Cubs' rotation has plenty of depth but lacks postseason firepower

The Jameson Taillon injury lays bare the lack of power arms behind Justin Steele in the Cubs rotation, raising questions over how the team could make a deep October run.

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As Craig Counsell and the Chicago Cubs sort out a contingency plan for the rotation as Jameson Taillon works through a lingering lower back injury, it's put a magnifying glass on the pitching staff, as a whole.

There are a lot of 'ifs' when you look at this group. Justin Steele is coming off a fifth-place finish in NL Cy Young voting and the Cubs need him to, at the very least, replicate that success in 2024. Kyle Hendricks is back for his 11th season on the North Side but should be considered a mid-rotation arm at this point in his career, not the ace he was back in 2016.

Big offseason addition Shota Imanaga has swing-and-miss stuff, but there are always questions about guys making the jump to MLB from overseas. Taillon, even when healthy, has to bounce back from the worst season of his professional career in 2023 for this rotation to be considered stable. Now, with some combination of Drew Smyly, Hayden Wesneski, Javier Assad and Jordan Wicks rounding out the staff - the depth this team has is clear.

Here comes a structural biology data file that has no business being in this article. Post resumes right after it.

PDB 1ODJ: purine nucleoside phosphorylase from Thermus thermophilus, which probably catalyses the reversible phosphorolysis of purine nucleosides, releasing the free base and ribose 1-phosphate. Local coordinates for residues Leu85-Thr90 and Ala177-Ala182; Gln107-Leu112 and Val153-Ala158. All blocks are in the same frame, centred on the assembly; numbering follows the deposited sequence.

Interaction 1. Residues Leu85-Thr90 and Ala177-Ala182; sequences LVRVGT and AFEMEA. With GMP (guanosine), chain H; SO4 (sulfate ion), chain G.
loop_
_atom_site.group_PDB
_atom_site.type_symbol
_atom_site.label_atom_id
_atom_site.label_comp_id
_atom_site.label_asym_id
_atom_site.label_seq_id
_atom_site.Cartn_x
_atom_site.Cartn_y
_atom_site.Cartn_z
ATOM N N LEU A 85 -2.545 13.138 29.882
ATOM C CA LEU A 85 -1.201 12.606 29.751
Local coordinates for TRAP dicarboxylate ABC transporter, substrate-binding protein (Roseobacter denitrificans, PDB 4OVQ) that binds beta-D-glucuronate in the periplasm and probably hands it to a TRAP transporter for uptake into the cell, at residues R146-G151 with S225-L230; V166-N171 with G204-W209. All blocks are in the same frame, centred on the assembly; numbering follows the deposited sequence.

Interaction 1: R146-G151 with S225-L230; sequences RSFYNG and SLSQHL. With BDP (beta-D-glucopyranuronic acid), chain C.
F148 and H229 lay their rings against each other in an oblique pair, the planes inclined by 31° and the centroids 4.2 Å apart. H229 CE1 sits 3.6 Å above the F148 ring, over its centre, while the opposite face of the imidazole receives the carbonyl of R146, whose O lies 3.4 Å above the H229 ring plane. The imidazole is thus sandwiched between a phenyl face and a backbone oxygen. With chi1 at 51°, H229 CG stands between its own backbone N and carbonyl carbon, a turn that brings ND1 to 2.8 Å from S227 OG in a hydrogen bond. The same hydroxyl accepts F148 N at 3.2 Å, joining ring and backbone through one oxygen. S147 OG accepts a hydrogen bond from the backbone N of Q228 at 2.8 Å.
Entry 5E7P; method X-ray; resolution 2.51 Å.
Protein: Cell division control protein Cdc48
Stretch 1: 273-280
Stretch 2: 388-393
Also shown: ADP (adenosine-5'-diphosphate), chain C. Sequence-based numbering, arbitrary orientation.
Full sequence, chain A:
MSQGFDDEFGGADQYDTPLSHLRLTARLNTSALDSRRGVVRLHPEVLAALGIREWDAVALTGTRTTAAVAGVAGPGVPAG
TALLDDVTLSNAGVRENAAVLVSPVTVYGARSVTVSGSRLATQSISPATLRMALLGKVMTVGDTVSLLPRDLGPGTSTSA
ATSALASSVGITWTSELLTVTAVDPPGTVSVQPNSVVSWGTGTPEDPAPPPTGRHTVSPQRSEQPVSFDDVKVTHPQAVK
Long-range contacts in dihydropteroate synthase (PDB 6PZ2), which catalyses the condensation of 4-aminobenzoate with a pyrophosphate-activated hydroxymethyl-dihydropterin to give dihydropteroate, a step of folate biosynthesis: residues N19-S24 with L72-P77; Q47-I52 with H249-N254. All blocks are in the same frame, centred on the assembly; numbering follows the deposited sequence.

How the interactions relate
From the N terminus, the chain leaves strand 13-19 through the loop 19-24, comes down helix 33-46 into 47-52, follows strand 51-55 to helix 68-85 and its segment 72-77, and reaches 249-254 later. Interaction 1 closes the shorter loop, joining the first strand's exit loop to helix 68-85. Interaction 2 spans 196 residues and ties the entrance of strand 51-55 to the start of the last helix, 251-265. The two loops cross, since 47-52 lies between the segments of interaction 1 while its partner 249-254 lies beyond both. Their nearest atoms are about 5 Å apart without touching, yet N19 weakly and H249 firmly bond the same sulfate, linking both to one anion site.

What it lacks is guys you're comfortable with starting must-win games in October.

Cubs need more power, dominance at the top of the starting rotation

It's not that there is a lack of potential solutions to this problem out there. Reigning NL Cy Young winner Blake Snell is still out there, as is Jordan Montgomery. But given the high price tag, the Cubs haven't been serious about a Snell pursuit and there's no reason they'll bite on a Montgomery signing, either.

Steele would start Game 1 of any postseason series and, sure, Hendricks has an impressive postseason resume. But there's no one else in that group you feel really good about handing the ball to against, say, the Atlanta Braves or Los Angeles Dodgers come the postseason. Hopefully, someone from the pack emerges over the course of the year as a cohort for Steele atop the rotation or one of the team's top pitching prospects makes the jump to the big flawlessly.

But, right now, there's a big gap between the best teams in the league in terms of starting pitching and where the Cubs are at. The front office has done a decent job raising the floor of the group, as a whole, but the ceiling remains well below clubs considered legitimate World Series contenders.